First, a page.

Now consider the term "remission" (this needs revisited/re-evaluated esp by the med profession) in my view and borne out by this site, it doesnt go away, in fact i believe it spreads under the radar - to use a term. Look at the number of people dx`d with remission who are still suffering and those who relapse after these so called remissions who in the vast majority present with sarc infecting more body systems than before.
i am not trying to be a doom and gloom merchant ( i do still believe it can be beaten!!), we do need the truth otherwise how are we going to achieve progression in awareness/research and ultimately a cure.
z

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Dave,

I also agree with you.. I would rather have cancer than Sarcoidosis. At least there is a means to an end with cancer. Either the treatment works or it doesn't and you die. My sister died from Lymphoma. She lived 18 months after her diagnosis. I have been suffering with Sarc for almost 2 years now and things are not any better than they were before. I have recently been diagnosed with Asthma also. I think they tell you you have asthma when they have no idea what is going on. Anyway, I am down to 2 mg of prednisone and am going to get off of it and never go back on unless it is a life and death situation. I hate the drug, but love the way it takes my pain away. Anyway, have a great evening.

Debbie

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Knowing your life expectancy can make you very confused. I'm 21 and I was diagnosed with sarc at 19 though I had it for at least a year beforehand. Finding out that there's a higher possibility that I could die in my 40's sometimes gives me focus and the determination to enjoy whatever I have left but at the same time there are days when that possibility just gets you down. The doctor decided to tell me this on my 20th birthday, worst birthday ever!

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AnKe,
Dont worry too much, i was dx`d at 20 and am here 30yrs down the line, now i reckon i had the "biggie" relapse start a year ago (the one we are skirting around here) tried something different and im not only holding my own but am already getting resolution to even some of my life long probs. I dont know if this is the answer and i still have flares esp as i progress through the meds, but i firmly believe i was in the checkout que, maybe it will still get me, but im fighting it again and making good headway atm.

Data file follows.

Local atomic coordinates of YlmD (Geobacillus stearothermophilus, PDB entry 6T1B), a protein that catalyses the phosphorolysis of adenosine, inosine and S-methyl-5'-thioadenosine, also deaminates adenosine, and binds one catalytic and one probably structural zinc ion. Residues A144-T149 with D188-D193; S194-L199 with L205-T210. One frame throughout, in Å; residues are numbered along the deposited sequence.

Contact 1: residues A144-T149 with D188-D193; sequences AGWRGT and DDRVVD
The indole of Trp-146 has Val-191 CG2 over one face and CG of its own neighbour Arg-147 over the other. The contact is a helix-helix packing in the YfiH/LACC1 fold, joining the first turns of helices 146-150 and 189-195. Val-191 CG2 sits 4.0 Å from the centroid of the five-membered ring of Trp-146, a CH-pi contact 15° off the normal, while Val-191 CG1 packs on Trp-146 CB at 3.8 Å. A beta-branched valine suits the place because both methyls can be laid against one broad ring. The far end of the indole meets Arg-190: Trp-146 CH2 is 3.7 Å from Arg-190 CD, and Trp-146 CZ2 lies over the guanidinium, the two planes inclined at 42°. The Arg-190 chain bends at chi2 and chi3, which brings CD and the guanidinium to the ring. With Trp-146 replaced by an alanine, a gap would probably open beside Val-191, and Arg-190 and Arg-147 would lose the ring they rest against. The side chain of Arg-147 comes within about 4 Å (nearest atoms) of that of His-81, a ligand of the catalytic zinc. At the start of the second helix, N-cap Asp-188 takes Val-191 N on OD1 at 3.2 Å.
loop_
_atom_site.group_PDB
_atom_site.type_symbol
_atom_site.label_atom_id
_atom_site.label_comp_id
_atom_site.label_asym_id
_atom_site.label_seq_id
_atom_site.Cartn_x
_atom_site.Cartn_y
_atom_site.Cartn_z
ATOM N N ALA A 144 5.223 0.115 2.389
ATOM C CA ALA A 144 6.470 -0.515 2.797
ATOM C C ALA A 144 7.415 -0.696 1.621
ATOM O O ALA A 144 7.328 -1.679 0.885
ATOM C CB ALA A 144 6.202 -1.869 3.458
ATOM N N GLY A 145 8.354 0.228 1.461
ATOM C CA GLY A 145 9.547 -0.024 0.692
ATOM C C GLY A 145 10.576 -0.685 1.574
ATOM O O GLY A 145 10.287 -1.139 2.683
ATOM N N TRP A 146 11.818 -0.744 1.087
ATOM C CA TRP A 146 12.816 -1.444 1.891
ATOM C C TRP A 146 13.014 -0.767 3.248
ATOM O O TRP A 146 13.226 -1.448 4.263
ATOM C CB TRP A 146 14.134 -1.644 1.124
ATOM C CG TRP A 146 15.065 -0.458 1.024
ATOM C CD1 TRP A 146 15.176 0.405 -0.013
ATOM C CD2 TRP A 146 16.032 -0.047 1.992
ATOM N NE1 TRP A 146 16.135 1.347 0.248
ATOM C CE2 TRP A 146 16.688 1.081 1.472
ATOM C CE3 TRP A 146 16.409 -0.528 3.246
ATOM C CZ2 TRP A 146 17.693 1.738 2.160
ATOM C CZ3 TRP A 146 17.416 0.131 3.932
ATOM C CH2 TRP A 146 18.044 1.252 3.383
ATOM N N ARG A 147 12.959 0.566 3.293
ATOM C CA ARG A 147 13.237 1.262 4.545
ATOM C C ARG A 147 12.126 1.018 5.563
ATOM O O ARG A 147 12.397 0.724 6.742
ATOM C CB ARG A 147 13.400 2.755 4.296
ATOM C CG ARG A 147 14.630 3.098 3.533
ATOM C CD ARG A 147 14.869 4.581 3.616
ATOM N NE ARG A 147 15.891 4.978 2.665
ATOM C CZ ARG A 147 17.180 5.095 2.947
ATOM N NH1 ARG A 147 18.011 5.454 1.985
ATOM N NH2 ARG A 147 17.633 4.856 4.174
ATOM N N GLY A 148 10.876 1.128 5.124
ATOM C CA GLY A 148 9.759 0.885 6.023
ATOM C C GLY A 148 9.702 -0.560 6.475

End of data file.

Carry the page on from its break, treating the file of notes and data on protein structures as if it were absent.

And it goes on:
z

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Hi Pearlsnowflake,

My second GP's father had sarcoidosis. He was diagnosed in his thirties but lived until he was 93. He was in remission for most of his life, but the sarcoid did finish him off. I think you can be both positive and realistic at the same time. If you deny sarcoid is a fatal disease, it also means that the medical profession, government and public only see it as a nuisance disease and one not to take too much notice of.

Pris.

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I'm almost 52 and have lost 1/3rd of my lung function to my old pal sark. Stage IV; pulmo says five years for me tops. That was a year and a half ago. I'm in remission now. His number means nothing to me. OTOH, I'm not afraid to die. After spending my working life as an ICU RN, I know that there are things worse than death. I'm content and living life one day at time. I can't run a marathon, but I can watch and cheer.

Peace,
jon

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That was very important info, but honestly speaking every person has THEIR time! There is no getting around it, cause EVEN if we didn't have sarc no matter what we all would still have to TRAVEL ova to the other side regardless! GOD know all our TIMES! Therefor god forbid one of us passes it'll just be our time. And I feel the medicine is only helpin the symptoms yes, but we are all here because of GOD to be able to acutally exchange our stories and to educate eachother. Im a just put it short the emdicine isn't keepin us alive the "Almighty" is. Thanx and God Bless!